Old media wakes up to easy money mortgages
There could be trouble ahead in California's housing market as buyers are going deeper into debt while sellers are seeing less profit, according to a survey.
More than 21 percent of buyers last year took out mortgages with no down payment, soaring from just 4.5 percent in 2000, according to the California Association of Realtors, the industry's trade group.
No down payment? How about all those negative down payment cash-back deals? And you still think the lenders aren't in trouble?
UPDATE: Nice timing. On today's WSJ Front Page, In Home-Lending Push, Banks Misjudged Risk:
Many of those [subprime] loans have soured, sometimes quickly. The percentage of HSBC mortgages more than 60 days past due is climbing. Fraud by borrowers [see: Casey Serin; liar loans; cash-back deals undisclosed to lenders] has been higher than expected. "We made some decisions that could have been better," says Tom Detelich, the HSBC executive in the U.S. spearheading an effort to clean up the mortgage portfolio.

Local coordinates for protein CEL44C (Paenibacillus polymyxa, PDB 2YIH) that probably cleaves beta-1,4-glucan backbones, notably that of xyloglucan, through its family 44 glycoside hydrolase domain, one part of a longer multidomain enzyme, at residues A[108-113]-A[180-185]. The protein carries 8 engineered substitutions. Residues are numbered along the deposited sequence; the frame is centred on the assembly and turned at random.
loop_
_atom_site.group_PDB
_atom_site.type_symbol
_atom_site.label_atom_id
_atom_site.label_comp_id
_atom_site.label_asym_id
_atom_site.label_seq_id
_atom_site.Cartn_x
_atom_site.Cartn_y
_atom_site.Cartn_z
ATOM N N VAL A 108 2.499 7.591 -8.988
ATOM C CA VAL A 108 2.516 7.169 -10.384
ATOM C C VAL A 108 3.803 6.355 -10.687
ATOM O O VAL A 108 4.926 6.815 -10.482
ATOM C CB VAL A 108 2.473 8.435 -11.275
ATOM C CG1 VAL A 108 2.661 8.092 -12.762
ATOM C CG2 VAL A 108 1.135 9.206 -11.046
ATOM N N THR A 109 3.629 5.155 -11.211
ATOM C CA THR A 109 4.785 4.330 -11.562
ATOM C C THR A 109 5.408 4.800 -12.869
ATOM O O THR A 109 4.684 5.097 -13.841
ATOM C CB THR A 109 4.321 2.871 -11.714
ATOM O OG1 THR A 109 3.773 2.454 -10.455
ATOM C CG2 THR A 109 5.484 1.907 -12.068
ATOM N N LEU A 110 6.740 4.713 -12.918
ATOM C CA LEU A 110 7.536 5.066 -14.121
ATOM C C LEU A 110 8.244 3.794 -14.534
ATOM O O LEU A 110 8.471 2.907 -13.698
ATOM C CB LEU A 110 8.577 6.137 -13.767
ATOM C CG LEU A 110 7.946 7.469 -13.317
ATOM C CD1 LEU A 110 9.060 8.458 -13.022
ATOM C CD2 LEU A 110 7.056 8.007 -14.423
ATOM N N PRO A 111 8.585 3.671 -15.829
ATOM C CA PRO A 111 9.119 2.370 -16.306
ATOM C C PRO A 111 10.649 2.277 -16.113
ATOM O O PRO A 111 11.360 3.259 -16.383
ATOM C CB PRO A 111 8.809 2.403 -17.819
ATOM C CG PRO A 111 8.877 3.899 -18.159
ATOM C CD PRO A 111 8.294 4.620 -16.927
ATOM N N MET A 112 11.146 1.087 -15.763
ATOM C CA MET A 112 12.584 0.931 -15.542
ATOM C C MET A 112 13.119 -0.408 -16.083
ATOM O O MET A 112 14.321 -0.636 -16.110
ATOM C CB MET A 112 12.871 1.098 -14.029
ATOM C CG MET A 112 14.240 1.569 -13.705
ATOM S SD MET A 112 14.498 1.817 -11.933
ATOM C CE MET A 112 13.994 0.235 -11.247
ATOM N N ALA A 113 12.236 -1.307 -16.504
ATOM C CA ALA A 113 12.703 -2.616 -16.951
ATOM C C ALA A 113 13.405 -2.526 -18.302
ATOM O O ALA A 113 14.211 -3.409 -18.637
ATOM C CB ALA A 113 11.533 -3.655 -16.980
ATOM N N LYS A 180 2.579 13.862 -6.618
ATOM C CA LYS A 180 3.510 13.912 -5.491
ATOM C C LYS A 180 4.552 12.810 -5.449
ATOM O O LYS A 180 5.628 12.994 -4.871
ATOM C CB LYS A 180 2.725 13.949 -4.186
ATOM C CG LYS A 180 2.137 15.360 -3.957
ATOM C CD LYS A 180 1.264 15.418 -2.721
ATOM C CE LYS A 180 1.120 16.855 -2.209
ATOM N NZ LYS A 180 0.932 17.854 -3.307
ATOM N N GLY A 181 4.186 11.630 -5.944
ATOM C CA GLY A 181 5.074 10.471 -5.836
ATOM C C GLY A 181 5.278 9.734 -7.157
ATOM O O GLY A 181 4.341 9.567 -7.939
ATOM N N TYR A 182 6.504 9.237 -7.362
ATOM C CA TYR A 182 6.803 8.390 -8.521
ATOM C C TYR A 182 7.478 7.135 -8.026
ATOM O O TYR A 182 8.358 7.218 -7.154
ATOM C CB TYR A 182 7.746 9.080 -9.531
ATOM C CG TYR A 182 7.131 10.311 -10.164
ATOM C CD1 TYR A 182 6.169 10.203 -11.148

In a surprise announcement late yesterday, HSBC said its subprime-mortgage problem was worse than previously indicated. It said the capital it sets aside to cover all bad debts, including the soured mortgages, would be 20%, or $1.76 billion, higher than analysts' consensus estimates. "The impact of slowing house price growth is being reflected in accelerated delinquency trends across the U.S. subprime mortgage market, particularly in the more recent loans," the bank said.
HSBC's mortgage woes provide a window into the economic hangover brought on by the end of the housing boom. In recent months, mortgage bankers have taken a place beside home builders, condominium developers and real-estate agents, all of them struggling to adjust to a new housing landscape.